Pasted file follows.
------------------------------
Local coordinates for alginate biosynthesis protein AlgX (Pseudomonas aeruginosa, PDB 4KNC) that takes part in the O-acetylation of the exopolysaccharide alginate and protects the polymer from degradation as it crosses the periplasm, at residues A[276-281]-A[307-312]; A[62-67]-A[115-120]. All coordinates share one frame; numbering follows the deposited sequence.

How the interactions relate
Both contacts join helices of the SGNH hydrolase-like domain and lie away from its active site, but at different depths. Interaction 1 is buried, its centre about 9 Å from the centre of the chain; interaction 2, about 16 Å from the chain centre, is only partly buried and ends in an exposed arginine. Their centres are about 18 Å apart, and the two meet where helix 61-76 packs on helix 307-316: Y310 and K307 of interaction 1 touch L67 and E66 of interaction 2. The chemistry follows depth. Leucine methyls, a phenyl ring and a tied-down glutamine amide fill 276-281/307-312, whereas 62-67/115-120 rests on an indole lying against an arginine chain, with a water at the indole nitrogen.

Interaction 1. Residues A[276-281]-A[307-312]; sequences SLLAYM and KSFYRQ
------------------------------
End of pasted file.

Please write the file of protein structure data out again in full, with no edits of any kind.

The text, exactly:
Local coordinates for alginate biosynthesis protein AlgX (Pseudomonas aeruginosa, PDB 4KNC) that takes part in the O-acetylation of the exopolysaccharide alginate and protects the polymer from degradation as it crosses the periplasm, at residues A[276-281]-A[307-312]; A[62-67]-A[115-120]. All coordinates share one frame; numbering follows the deposited sequence.

How the interactions relate
Both contacts join helices of the SGNH hydrolase-like domain and lie away from its active site, but at different depths. Interaction 1 is buried, its centre about 9 Å from the centre of the chain; interaction 2, about 16 Å from the chain centre, is only partly buried and ends in an exposed arginine. Their centres are about 18 Å apart, and the two meet where helix 61-76 packs on helix 307-316: Y310 and K307 of interaction 1 touch L67 and E66 of interaction 2. The chemistry follows depth. Leucine methyls, a phenyl ring and a tied-down glutamine amide fill 276-281/307-312, whereas 62-67/115-120 rests on an indole lying against an arginine chain, with a water at the indole nitrogen.

Interaction 1. Residues A[276-281]-A[307-312]; sequences SLLAYM and KSFYRQ